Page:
Al Roker and Craig Melvin talk about black fatherhood and raising sons

Al Roker and Craig Melvin spoke with three black fathers about their fears for their sons given the history of black men and law enforcement in America.
/ Source: TODAY

The protests against police brutality and racial injustice sparked by the death of George Floyd have also renewed the fears of many black fathers when it relates to their sons coming in contact with police.

Al Roker and Craig Melvin spoke with a trio of black fathers, Seith Mann, Ken Simril and Morgan Scott Tucker, on TODAY Tuesday and shared their own experiences of raising sons in a country where black men have had a fraught history with law enforcement.

"I know a lot of people do tell their children, 'Be polite, be respectful,''' Mann said. "And I will certainly tell my son that, but I also recognize that is not a guarantee of his safety."

Images of white police officer Derek Chauvin kneeling on Floyd's neck for nearly 9 minutes or of unarmed 25-year-old black man Ahmaud Arbery being shot in February while jogging have renewed the fears many black fathers have for their sons.

"There’s probably not a black dad who hasn’t imagined that being their son," Tucker said. "I’d like to say that I was outraged and grief stricken, but I think numb is probably what I really felt because we’ve seen it. We’ve seen this before.

"I didn’t expect (Floyd's death) to be so soon, hot on the heels of Ahmaud. But here we go again."

The deaths of Floyd and Arbery have put renewed emphasis on black fathers having frank conversations with their sons about being black in America.

"Those rules are different for you as a black male, and black fatherhood is to explain the rules," Simril said. "And then to explain how those rules either apply or don’t apply to you."

"It’s tough for me because I don’t quite understand if there’s even a right path to take," Simril's son, Carson, said on TODAY. "It could potentially be the last day of my life if things go very wrong."

Al has tried to impress on his son, Nick, 17, about how to act if police are present.

"If your friends are doing something, especially your white friends are doing something, you can’t do those same things because if the police come, you will be the one that’s targeted," Al said. "So my job as a father is to say, 'Yes, this is out there, but you've got to be aware of it.' You can't let it rule your life. And I’ve gotta help him find that balance."

The fact that these conversations even have to take place is also frustrating.

"It’s like we keep trying to figure out how to tell our children how to survive these attacks when the conversation really needs to be about how we get them to stop attacking us," Mann said.

The difficult conversations also have to start early in their sons' lives.

"I didn’t want to watch another black man murdered," Mann said. "I just saw Ahmaud Arbery get murdered, so I’m starting to have conversations with an 8-year-old boy. I have to start preparing him for things you shouldn’t have to prepare an 8-year-old for."

Craig knows he may have to have the talk with his son Delano, 6, in a few years. He has already spoken of the challenges of raising biracial children whom Craig said will be seen as black by the world.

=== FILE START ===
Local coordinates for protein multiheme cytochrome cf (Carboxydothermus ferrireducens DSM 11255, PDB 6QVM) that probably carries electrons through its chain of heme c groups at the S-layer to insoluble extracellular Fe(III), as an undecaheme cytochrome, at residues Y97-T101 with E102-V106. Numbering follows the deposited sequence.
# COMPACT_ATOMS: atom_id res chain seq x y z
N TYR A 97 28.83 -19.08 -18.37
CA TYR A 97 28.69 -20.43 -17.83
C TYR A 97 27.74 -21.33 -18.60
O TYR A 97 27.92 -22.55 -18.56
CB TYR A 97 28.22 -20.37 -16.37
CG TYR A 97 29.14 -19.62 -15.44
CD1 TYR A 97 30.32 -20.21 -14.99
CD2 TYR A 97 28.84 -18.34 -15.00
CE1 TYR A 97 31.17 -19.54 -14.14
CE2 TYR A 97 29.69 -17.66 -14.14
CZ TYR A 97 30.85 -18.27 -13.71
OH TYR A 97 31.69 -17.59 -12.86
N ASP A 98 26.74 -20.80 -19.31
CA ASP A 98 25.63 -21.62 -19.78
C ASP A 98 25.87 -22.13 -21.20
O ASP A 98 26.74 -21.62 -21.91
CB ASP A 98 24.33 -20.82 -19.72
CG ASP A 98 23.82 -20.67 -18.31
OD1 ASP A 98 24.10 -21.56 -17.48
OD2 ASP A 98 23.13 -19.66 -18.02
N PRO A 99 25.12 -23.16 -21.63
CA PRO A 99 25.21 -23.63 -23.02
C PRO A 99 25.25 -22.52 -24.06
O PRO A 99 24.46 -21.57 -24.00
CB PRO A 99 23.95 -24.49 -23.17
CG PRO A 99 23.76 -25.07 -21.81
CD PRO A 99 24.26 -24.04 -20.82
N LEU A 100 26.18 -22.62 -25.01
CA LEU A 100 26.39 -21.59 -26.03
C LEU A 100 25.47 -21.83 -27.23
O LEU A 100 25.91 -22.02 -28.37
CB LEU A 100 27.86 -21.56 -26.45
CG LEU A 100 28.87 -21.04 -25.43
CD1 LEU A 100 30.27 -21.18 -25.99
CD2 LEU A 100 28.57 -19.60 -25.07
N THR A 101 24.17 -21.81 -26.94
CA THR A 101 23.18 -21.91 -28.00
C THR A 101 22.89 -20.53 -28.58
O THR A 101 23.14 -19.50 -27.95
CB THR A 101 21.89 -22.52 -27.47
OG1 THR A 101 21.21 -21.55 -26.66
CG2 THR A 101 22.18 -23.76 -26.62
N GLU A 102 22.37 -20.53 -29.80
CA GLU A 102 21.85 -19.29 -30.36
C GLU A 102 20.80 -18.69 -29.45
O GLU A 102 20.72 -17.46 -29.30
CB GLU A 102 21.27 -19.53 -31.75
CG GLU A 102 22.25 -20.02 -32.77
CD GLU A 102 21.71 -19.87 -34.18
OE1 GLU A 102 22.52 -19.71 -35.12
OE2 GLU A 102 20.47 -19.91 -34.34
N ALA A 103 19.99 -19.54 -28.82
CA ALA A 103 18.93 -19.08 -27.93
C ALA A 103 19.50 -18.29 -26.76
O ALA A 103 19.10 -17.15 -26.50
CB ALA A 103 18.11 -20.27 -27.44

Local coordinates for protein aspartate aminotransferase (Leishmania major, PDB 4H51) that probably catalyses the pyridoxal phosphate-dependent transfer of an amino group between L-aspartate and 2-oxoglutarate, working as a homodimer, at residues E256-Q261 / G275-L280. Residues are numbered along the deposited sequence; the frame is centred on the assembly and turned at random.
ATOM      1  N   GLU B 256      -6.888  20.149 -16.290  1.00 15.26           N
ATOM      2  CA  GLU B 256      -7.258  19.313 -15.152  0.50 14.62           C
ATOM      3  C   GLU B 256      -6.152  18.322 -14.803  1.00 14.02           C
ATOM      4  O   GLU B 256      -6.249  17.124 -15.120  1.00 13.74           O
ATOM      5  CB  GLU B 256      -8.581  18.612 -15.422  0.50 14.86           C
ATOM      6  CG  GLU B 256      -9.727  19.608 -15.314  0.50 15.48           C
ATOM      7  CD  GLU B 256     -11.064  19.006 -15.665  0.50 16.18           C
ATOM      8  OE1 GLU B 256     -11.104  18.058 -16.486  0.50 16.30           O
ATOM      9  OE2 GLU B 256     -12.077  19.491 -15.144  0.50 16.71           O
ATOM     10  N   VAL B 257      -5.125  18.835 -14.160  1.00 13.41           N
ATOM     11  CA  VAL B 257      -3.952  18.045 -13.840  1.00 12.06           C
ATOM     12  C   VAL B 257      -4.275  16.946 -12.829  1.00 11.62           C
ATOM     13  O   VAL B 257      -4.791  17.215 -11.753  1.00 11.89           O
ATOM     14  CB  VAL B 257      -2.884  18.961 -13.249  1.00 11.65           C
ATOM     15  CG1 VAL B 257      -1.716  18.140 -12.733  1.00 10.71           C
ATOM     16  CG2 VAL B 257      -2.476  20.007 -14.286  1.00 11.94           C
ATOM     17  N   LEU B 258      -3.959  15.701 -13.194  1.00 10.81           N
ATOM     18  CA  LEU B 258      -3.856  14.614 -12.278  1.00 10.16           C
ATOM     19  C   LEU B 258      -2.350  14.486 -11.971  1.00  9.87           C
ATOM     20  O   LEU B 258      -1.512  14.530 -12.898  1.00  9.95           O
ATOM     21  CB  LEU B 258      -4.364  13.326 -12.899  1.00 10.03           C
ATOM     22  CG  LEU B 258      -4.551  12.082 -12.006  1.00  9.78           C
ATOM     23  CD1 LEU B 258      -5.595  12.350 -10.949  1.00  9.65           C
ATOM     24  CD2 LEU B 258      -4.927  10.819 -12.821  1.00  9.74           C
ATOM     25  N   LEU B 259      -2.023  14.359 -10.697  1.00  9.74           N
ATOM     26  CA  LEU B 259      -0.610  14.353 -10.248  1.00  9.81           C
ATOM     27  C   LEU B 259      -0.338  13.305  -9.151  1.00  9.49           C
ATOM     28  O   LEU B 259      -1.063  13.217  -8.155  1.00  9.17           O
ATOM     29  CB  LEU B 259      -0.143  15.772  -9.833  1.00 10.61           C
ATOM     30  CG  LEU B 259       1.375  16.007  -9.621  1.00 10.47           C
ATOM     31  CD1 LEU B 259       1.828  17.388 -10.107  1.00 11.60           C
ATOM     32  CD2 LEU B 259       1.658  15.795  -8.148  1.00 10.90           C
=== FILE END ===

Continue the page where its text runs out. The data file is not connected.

"You can’t insulate them," Craig said. "I think that’s the one thing that this has revealed to a lot of folks, because at some point they’re going to come face-to-face with the reality of their blackness."

The panel of fathers also spoke about the stress of living as adult black men in America.

"I’m aware that I am a black man in this country, and that’s an awareness that you walk around with," Tucker said. "It tinges everything that you do in good ways and ways that you wish you didn’t have to think about. But you’re always thinking about it."

"I think there’s a reason that there’s such a disproportionate rate of high blood pressure in black folks," Mann said. "I’m not a doctor. But I guarantee you some of it is the stress of being black in America. Period."

They also reflected on an incident last month in New York City's Central Park in which a white woman was seen on video calling police to say a black man was threatening her life when he asked her to put her dog on a leash. New York City mayor Bill de Blasio called in the incident "racism, plain and simple," and the woman was subsequently fired by her employer.

"I look at that 'Karen' moment in Central Park," Simril said. "This woman weaponized her privilege.

"She knew exactly what she was doing and how society would respond to her at the disadvantage of a black male. That just tells me that we have a long way to go."

The fathers are hopeful that this time the mass protests can spark some fundamental change in the relationship between the black community and the police.

"I want this system of hatred and violence to black men and women and little black boys and black girls to stop," Mann said. "As far as I’m concerned, it’s all-hands-on-deck time. So if white people of good will want to help and help for real."

The protests have included people of all races speaking out.

"One of the things that’s given me the most solace (is) you look at the makeup of these protests, it’s hard not to be hopeful," Craig said.

"I see these protests as something being inevitable and like a long time coming," Carson Simril said. "And years of just society not listening to our cries for help and cries for justice has caused us to finally force them to listen and do something to make them pay attention to us."

An interview last week with a civil rights icon and longtime congressman who participated in protests during the 1960s in which demonstrators were violently attacked by police had Al optimistic for the future.

"I think we’re seeing the beginnings of real change," Al said. "I talked to Congressman John Lewis the other day. And he says, 'We’ve come so far. We are not going back now.'"